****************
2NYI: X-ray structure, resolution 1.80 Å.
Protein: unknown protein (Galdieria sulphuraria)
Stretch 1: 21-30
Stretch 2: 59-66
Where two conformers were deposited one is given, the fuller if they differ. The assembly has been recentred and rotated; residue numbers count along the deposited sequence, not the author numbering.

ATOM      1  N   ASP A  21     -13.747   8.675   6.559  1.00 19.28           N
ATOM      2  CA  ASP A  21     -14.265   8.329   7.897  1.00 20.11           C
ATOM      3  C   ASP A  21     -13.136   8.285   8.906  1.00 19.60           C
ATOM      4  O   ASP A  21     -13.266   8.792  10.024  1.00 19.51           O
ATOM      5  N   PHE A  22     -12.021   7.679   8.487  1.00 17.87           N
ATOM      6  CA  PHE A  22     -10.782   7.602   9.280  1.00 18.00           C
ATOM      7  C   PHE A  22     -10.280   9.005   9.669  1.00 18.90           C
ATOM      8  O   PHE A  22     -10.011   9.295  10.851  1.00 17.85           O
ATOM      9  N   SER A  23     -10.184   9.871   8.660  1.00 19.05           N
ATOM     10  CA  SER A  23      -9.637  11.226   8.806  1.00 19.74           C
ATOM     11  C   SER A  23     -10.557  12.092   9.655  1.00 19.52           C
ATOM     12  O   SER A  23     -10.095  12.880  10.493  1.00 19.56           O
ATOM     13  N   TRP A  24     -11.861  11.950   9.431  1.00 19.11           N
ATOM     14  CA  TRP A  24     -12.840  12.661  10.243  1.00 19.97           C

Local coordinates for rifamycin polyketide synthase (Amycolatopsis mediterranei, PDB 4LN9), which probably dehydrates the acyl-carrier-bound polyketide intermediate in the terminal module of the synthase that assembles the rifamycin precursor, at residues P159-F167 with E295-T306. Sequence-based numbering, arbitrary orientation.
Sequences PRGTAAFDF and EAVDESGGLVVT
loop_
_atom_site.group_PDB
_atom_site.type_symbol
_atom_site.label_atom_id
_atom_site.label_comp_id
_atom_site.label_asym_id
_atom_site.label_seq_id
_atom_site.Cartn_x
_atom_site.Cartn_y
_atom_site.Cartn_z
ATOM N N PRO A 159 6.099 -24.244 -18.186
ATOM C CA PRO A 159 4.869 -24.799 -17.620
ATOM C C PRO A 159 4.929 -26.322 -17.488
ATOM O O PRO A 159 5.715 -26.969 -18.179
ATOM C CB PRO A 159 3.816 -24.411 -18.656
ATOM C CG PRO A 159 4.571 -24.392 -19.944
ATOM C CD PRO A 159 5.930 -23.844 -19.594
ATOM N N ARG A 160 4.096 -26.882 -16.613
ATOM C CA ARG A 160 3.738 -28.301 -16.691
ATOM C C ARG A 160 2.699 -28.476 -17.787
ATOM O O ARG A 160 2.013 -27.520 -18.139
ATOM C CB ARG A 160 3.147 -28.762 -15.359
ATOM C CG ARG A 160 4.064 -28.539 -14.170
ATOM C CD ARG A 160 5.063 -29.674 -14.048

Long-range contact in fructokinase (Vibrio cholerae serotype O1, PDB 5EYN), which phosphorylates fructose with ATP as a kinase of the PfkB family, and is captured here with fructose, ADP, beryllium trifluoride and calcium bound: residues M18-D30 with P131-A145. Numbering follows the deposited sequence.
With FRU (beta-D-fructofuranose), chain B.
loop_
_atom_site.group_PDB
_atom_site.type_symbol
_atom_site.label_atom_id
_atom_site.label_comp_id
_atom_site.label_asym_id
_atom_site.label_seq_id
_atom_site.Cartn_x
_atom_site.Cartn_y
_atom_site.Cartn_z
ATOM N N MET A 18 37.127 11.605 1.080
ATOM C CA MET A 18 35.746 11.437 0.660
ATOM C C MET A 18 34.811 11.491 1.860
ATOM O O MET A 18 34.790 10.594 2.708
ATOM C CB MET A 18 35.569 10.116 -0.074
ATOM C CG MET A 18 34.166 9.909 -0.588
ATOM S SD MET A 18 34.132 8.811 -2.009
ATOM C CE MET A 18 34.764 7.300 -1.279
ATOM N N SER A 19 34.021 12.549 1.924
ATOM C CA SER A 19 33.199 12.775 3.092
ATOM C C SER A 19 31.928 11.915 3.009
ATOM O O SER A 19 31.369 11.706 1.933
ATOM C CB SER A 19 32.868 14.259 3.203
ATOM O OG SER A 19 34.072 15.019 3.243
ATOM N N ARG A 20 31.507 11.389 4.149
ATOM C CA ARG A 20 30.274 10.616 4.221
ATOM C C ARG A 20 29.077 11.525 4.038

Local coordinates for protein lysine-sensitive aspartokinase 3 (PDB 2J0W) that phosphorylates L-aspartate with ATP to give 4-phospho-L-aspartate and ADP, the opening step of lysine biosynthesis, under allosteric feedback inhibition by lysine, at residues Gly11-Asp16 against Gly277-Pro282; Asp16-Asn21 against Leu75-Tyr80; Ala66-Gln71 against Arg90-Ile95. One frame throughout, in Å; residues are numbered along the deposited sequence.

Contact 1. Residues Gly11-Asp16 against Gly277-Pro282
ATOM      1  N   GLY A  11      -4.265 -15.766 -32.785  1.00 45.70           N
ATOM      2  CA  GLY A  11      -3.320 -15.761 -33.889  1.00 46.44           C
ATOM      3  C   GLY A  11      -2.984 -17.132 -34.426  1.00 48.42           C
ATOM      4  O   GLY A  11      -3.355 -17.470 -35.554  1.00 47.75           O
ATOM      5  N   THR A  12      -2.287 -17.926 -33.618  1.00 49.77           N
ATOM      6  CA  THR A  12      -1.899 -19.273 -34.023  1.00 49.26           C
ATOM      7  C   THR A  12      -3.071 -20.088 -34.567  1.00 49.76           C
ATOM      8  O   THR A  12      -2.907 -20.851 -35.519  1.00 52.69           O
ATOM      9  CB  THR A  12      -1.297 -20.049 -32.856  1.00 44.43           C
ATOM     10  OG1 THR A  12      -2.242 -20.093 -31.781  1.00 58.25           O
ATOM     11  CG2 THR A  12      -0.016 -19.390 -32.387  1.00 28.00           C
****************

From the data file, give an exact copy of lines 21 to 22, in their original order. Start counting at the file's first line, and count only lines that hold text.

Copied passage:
Sequences PRGTAAFDF and EAVDESGGLVVT
loop_